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Friday, 9 June 2017


"Prague Coup" - "Le coup de Prague"

Translated from the French, the title of the just published book is Prague Coup with some of the key episodes focused on Greene’s short visit to Prague in February 1948 when the communist overthrow of the fragile post war government was underway  - From Radio Praha

I wonder if the book includes any of the following incidents (linked to Graham Greene's visit to Prague), as recorded variously by (Major) Dick Pollak, Reg Close and Edwin Muir?

Major Pollak was present at Graham Greene’s lecture at the British Council on the eve of the Coup, but went into hiding on the morning after the Communist Putsch, on 26 February 1948. Many decades later, as an elderly gentleman living in Wimbledon, he wrote to me personally about the incident. I still have his letters.

Graham Greene’s lecture at the British Council’s premises in the Kaunic Palace on the eve of the Communist Coup was provocative; it was an event which provided the basis for the comic scene in the film The Third Man (according to Reg Close's memoirs,"The Barrier").  "That evening, in the Kaunický Palace, Graham Greene faced a small group of Czech writers perversely. He was still cross with Edwin Muir and me. We had disturbed his rehearsals for The Third Man in the sewers of Vienna by daring to suggest that he might visit us in Prague to lecture for the British Council. Hence the comic scenes about a British Council lecture in the film. However he couldn’t resist our invitation and accepted it at short notice on the eve of the Communist coup. He enjoyed himself trying to provoke his audience into making remarks that would have us all arrested by the newly-unleashed police. Dick Pollak was the first to slip out. He looked so scared (“ill”, in the then unpublished typescript Reg gave to me) that I followed him to see if he needed any help. But he ran down the marblesque staircase. I never saw him again” (p.182-183).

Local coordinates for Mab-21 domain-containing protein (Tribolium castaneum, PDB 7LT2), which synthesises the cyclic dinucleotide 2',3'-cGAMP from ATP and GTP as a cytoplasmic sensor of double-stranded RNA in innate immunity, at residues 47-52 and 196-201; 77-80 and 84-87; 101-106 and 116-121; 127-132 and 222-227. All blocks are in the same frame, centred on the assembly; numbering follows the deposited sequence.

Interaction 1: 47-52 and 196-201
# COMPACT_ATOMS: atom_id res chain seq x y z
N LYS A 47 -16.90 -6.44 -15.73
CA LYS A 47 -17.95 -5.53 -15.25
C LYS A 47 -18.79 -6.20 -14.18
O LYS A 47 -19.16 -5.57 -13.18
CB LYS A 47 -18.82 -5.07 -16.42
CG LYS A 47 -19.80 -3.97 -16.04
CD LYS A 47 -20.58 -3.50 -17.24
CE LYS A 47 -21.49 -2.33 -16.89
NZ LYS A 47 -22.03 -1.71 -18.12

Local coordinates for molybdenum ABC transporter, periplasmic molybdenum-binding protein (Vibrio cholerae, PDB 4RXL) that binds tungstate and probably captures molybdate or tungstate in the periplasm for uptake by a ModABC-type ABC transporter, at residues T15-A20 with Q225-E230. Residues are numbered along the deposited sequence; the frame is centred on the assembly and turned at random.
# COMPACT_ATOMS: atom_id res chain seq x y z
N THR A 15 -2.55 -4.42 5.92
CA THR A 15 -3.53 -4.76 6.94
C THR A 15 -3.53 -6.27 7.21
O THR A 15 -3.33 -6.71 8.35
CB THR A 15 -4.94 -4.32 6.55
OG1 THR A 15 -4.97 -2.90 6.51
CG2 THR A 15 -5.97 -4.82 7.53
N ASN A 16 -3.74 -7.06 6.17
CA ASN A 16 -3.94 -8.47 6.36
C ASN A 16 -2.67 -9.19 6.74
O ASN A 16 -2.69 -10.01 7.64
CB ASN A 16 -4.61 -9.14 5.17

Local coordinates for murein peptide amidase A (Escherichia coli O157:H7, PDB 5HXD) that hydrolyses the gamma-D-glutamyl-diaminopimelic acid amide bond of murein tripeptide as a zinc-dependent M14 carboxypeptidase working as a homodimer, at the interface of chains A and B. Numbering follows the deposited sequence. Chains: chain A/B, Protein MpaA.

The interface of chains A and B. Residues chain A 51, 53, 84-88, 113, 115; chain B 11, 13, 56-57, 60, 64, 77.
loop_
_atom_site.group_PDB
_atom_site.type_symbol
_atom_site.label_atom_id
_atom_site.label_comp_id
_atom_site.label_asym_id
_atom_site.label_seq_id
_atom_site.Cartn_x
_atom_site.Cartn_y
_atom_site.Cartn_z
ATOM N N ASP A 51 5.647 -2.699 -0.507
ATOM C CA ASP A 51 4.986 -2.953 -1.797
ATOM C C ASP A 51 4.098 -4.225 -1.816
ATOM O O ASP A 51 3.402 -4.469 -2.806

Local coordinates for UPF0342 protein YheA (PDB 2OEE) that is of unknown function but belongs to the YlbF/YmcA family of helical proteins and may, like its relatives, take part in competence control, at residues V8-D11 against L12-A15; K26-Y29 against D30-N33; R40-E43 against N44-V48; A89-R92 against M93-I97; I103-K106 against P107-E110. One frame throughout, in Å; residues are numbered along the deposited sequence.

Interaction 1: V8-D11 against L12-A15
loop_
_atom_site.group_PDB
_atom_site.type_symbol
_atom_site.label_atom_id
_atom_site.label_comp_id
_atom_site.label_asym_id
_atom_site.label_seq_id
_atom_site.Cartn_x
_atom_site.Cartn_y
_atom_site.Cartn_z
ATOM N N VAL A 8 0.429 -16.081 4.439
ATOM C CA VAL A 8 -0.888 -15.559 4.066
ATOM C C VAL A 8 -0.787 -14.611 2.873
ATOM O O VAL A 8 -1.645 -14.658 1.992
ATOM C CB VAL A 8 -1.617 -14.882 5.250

The word was quickly spread round that Dick had committed suicide, but he was in fact "in safe hands" and was smuggled safely out of Czechoslovakia.

Dick celebrated his 90th birthday in April 1988 and lived into his mid 90's.

Edwin Muir doesn’t write of this incident in “My Autobiography”, but he does say that “Graham Greene had written a few days earlier to say that he intended to stop in Prague on his way to England. He was in our flat that evening.”

Reg Close writes more about Dick Pollak in “The Barrier”:

“Locally-appointed Czech staff supported us enthusiastically, none more so than the senior member of it, Major Pollak….He had suffered severely under Nazi tyranny, escaped to England and returned determined to see that British influence played a major part in the restoration of democracy. We all sympathised with him; but the mere fact of his having served on the western front made him suspicious with those of his compatriots who had spent the war years in Moscow. Pollak had been appointed to liaise with the eight hundred British-born wives of Czechoslovak ex-servicemen who had been based in the United Kingdom. That could have been one of the happier consequences of the war. As far as we were concerned, the wives provided us with the nuclei of twenty-two scattered anglophile groups in provincial towns throughout the country; but to Communists of the Stalinist persuasion, they could only be agents plotting the overthrow of an inevitable Communist state”
(p. 163-164).

To the Communist Minister of Information, “Dick was anathema because he had fought in the west” (p.175). Dick was also arrested, which is why he had to go into hiding and escape after the Coup. They had no choice but to leave after that. “The Ministry of the Interior arrested Dick Pollak in the middle of the night and charged him with espionage…the case against him hung on a letter he had written to someone in Most, where there happened to be uranium mines. The letter simply said, “Thank you very much for the list”…..At last we found an exact copy of the offending paper: it was written to acknowledge receipt of a list of people who would like to receive old copies of Punch and Illustrated London News. They released Dick reluctantly…” (p. 179-180).


Major Richard (Dick) Pollak, a former Army Officer, was employed as Czech Adviser and Liaison Officer by the British Council in Prague from 1945 to 1948; he married Edith ('Dita'), a British resident of Prague (she’d lived there through the awful Nazi Occupation and been interrogated at Gestapo Headquarters). Dick had met Edith through the British-born Wives’ Club in Prague. Dick had set it up, under the auspices of the British Council, with the enthusiastic support of the British Ambassador, Sir Philip Nichols, and Edith soon took on the role of Club Secretary. Dick had become Sir Philip’s Czech teacher and a close friend and confidant.

Edith (Dita) told me that Sir Philip Nichols got Dick out of prison in December 1947.

This material, and much more, is included in my unpublished book, "Czechoslovakia: the Poets’ Revolution". It focuses on the periods 1945-1952 and 1986-1990.

Kaunitz Palace (Kaunický palác)

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